In other words: the choices we see animals make are not optional.

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I think it is important that we all get on the same page with the terminology. So that there is no confusion, we should use Ayn Rand's formulation.

- All living things face an alternative: the alternative of life or death.

- Plants and animals act automatically in the face of that alternative.

- Man acts volitionally.

- Plants and animals always act one way when faced with an alternative, toward the furtherance of their lives.

- Man must choose in the face of an alternative and can choose to act against his life.

- Man has a choice about how he acts, plants and animals have no choice.

Also, computers have no choice. A computer executes a program. Any alternatives in a computer program were put there by the programmer.

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- Plants and animals always act one way when faced with an alternative, toward the furtherance of their lives.

This is false when you are speaking about individual plants/animals, which you do. There are plenty of examples where animals of certain species chose death in order to reproduce, male Black Widow being the most popular.

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I place two plates of food before you on the table and two plates of food on the floor before your cat. Each of you chooses to eat from one plate or the other first.
Herein lies the false dichotomy. For man, the choices are not "left plate" or "right plate", they also include "sit and read the newspaper", "get up and walk around the block", "write a concerto", "hum an opera", "switch the plates around", "eat the cat", "pet the cat", "take all four plates to the street and sell them to customers", "take the plates back to the kitchen and add a dash of salt and fresh chopped marjoram", and so on and so on. The man first choses to focus, or not. If he focuses, he sees that he may choose a course of action, or not. If he is to choose a course of action, he can do it for a reason, or not. If he acts for a reason, he must identify his reason. And so on.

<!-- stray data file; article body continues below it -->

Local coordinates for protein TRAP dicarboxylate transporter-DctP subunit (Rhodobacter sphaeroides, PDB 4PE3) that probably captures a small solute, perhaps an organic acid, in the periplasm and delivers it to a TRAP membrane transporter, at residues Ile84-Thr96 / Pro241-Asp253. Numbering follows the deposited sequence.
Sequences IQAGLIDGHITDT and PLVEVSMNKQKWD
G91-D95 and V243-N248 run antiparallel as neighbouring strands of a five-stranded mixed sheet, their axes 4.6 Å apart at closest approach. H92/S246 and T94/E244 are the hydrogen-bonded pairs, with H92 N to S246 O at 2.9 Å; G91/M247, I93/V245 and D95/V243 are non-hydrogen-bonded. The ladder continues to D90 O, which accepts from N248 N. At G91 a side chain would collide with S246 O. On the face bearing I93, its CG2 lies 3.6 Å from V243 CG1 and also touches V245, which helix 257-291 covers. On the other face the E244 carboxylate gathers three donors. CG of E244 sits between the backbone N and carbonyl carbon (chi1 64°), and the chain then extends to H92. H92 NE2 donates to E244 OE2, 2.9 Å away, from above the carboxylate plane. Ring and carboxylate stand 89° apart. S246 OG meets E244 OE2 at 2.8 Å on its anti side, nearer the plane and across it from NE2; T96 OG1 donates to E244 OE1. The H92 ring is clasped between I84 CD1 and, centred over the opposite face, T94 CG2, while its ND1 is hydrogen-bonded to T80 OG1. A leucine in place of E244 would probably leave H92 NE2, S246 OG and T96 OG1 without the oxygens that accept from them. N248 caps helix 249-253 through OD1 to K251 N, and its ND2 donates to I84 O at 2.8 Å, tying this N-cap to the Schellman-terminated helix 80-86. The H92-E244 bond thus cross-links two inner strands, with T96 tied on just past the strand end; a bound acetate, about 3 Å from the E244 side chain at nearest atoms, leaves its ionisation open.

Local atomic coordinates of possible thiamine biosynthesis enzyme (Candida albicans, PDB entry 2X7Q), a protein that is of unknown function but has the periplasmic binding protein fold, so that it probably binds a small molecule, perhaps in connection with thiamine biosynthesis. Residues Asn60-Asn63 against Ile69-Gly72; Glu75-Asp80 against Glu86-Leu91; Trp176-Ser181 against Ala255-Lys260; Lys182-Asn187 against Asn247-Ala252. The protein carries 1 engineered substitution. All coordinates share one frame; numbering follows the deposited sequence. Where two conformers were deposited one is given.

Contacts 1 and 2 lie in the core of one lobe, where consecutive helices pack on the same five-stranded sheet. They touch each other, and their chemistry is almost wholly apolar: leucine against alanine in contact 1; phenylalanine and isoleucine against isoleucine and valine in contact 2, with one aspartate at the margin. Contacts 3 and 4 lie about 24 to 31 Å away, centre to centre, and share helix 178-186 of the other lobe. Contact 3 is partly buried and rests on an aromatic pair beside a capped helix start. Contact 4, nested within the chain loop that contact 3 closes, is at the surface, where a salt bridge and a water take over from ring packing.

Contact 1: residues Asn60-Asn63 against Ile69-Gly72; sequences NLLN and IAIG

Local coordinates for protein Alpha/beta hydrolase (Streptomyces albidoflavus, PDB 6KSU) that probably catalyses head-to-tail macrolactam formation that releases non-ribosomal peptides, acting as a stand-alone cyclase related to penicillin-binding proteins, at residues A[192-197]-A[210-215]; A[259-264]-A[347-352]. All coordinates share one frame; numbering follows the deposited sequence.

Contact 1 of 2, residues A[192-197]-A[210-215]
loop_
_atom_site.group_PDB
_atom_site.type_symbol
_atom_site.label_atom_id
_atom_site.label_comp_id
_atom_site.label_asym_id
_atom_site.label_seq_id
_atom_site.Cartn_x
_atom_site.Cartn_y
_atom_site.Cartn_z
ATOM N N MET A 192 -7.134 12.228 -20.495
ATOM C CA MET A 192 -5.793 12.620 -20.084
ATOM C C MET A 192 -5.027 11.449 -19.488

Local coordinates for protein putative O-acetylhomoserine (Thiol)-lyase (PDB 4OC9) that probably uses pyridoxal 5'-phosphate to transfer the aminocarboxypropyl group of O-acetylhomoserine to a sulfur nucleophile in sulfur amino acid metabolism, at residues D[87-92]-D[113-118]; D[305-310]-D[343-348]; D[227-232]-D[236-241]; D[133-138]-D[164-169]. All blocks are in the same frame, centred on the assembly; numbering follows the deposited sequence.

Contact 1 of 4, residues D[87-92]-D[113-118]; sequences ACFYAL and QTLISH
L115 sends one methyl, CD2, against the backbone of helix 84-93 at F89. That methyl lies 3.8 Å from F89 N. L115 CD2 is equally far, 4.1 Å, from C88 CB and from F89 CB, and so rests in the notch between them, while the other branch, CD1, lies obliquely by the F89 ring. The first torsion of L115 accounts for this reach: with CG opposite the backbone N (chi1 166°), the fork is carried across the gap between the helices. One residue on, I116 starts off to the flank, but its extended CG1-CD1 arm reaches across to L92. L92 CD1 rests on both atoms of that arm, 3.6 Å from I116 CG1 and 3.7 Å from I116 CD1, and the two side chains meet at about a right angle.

There are no alternatives open to anyone except man; all alternatives are open to him. Man must, in essence, create alternatives because there are no predefined alternatives metaphysically hanging out there, ready for man to pick. For man, alternatives are hypothetical facts -- states of reality that do not yet exist. Plants and animals have the metaphysically-selected alternative handed to them.

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It would be accurate to say that they act to be able to reproduce (and occasionally that involves death). But that doesn't change the fact that they only act in one way given a particular input.

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This is false when you are speaking about individual plants/animals, which you do. There are plenty of examples where animals of certain species chose death in order to reproduce, male Black Widow being the most popular.

Well, there you go again, Mr. counterexample.

Yes, this is the popular argument we've heard before. Please read threads that discuss "ultimate value" such as these two:

http://forum.ObjectivismOnline.com/index.p...=2652&st=60

http://forum.ObjectivismOnline.com/index.p...mp;#entry133966

This is the argument where you wish a salmon was a bass so that he won't die procreating. Sorry, A is A and a salmon is salmon, just as a black widow is a black widow. I especially like when the argument turns to a lion dying while in pursuit of a zebra, thus killing itself while trying to stay alive, I hope we don't make it there.